Inheritance in C++ programming

By  Falak Hasija    65 - 10 August, 20
inheritance-in-cpp-programming

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What really makes classes powerful?

The answer is Inheritance.

It is the ability to extend a class so that it creates a new class while at the same time retaining the basic characteristics of the original. 

Concept of the base class : 

class Polygons

{

protected:

double area;

double perimeter;

void printArea () const;

void printPeri () const;

};

 

Polygon class is a base class because it contains all of the common attributes and functions that form the basis for the derivation of other classes. 

Concept of the derived class:

class Triangle : public Polygons

{

private:

double sideA;

double sideB;

double sideC;

void calcArea();

void calcPeri();

};

class Square : public Polygons

{

private:

double side;

void caclArea();

void calcPeri();

};

 

Here, Triangle and Square classes are derived classes because they have access to the attributes and the functions in the base class while having their own attributes and functions and functions to process data.

Inheritance syntax:

To relate a new class to a base class and make it a derived class we use a colon (:) followed by inheritance type and name of the base class.

The inheritance type can be :

  • private
  • public
  • protected
class derivedClass: inheritance_type baseClass

 

INHERITANCE RULES:

  1. All data members of the base object are inherited.
  2. All function members of the base object are inherited, except:

                a. Constructors

                b. Destructors

                 c. Nonmember functions

                 d. Assignment operators

                 e. Virtual methods 

 

INHERITANCE TYPES:

Private, Protected, Public


Inheritance types Base access type Derived access type
private

private

protected

public

inherited but inaccessible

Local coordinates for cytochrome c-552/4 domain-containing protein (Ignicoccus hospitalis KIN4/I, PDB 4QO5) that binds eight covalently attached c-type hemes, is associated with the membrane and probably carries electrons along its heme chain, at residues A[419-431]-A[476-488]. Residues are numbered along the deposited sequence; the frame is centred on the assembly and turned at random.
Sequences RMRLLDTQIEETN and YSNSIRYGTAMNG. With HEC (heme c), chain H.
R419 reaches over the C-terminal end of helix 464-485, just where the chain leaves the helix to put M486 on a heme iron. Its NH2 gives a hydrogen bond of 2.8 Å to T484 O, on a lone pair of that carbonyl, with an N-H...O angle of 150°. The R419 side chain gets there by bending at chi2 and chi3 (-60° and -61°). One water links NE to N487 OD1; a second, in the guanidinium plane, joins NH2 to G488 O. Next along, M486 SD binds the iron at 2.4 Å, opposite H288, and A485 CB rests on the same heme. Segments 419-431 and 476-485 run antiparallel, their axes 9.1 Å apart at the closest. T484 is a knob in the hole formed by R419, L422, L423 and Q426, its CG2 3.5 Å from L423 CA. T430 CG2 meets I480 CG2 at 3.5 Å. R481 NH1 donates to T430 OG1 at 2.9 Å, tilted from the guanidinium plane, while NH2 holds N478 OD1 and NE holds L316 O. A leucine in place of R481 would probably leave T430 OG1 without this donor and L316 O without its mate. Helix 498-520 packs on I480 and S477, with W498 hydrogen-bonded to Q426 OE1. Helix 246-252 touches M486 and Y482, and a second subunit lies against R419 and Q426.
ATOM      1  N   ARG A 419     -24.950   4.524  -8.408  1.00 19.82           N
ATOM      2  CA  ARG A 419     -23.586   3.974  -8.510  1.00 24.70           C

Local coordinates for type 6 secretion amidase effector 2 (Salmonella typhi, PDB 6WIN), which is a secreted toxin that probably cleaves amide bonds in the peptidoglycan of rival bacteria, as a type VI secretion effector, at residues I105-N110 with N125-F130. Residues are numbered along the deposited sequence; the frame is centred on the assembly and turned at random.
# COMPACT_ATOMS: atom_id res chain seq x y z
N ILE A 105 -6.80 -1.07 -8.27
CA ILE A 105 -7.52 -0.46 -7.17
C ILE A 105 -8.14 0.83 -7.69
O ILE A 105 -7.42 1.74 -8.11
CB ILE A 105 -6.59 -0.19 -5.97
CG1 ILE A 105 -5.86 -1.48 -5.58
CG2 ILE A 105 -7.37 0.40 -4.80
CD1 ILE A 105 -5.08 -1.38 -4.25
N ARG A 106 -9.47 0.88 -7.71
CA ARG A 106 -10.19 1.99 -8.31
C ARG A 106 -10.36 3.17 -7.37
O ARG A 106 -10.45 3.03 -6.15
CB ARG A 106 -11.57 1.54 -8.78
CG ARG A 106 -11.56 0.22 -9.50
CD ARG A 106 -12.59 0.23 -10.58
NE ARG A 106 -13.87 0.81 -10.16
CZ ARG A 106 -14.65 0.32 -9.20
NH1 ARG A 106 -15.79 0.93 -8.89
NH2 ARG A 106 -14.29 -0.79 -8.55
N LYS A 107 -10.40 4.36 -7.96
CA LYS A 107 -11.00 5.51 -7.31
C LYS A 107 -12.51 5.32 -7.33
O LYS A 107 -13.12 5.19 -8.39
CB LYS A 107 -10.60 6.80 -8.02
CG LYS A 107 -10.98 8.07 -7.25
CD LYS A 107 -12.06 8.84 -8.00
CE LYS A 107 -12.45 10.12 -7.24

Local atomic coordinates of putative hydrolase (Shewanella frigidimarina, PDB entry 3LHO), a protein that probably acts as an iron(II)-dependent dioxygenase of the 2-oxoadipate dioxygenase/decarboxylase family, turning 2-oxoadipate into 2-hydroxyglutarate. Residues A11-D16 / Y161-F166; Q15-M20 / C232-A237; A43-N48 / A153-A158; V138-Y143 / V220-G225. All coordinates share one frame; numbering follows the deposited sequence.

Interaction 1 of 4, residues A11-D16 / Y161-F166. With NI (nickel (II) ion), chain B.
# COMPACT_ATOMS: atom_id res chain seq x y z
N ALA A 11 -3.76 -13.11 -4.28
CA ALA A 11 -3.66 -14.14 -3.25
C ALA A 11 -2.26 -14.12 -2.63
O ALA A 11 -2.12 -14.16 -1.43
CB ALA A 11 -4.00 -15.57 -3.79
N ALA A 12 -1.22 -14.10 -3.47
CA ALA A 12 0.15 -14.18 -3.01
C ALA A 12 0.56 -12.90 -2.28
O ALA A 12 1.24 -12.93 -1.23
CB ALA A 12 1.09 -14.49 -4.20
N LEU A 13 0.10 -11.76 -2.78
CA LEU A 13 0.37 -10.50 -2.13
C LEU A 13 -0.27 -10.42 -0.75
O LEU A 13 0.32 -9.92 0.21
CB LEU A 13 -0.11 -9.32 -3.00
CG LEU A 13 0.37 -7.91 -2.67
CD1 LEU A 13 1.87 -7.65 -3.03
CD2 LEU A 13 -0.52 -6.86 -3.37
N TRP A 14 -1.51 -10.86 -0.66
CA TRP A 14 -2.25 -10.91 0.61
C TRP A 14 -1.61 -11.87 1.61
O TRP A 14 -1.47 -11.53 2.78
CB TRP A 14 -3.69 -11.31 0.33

private

private

protected

private

protected

public

inherited but inaccessible

protected

protected

public

private

protected

public

inherited but inaccessible

protected

public

 

Private inheritance type:

When the inheritance is private, access to inherited data and methods is highly limited. The private data and methods in the base class are inaccessible in the derived class. 

class Triangle : private Polygons

{

...

}; //Triangle 

 

Protected inheritance type:

When the inheritance is protected, access to inherited data and methods is again limited. The private data and methods in the base class become inaccessible. Protected and public members become protected. 

class Triangle : protected Polygons

{

...

}; //Triangle

 

Public inheritance type: 

When inheritance type is public, access to inherited data and methods is less limited than the two previous situations. The data and methods that have private access in the base class are still inaccessible in the derived class. However, protected access remains protected and public access remains public.

class Triangle : public Polygons

{

...

}; //Triangle

 

Overriding inherited access specifiers:

There are situations in which we need to override the default access types that we inherit from a class.

Consider two classes :

class B

{

  protected:

         int datum; 

  public:

           void print();

          .......

}; //B

class D : private B

{

  protected:

        using B :: datum;

  

       

          .......

};  //D

Because of the inheritance rules, datum and print are inherited as private. If we want to inherit datum as protected, we can override it a using statement and the scope resolution operator as shown in the next example.

protected:

using B :: datum;

 

MANAGER FUNCTIONS UNDER INHERITANCE:

Constructors: 

Constructors in C++ are not inherited, C++ requires that a base class constructor be called, either implicitly or explicitly. This means that a derived class constructor must have a code to call the base class constructor first, and then whatever code is needed to initialize the derived class members.

Derived : : Derived (parameters) : BaseClass (parameters)

{

                ...

 

Copy constructors:

When a copy constructor is used for the derived class, the copy constructor for the base class is called.

Derived :: Derived ( const Derived& derivedObject ) : BaseClass (derivedObject)

{

              ....

 

Destructors:

While constructors must ensure that the base case is executed before the derived case, the opposite is true for destructors.

 

                                                                                    KEEP LEARNING!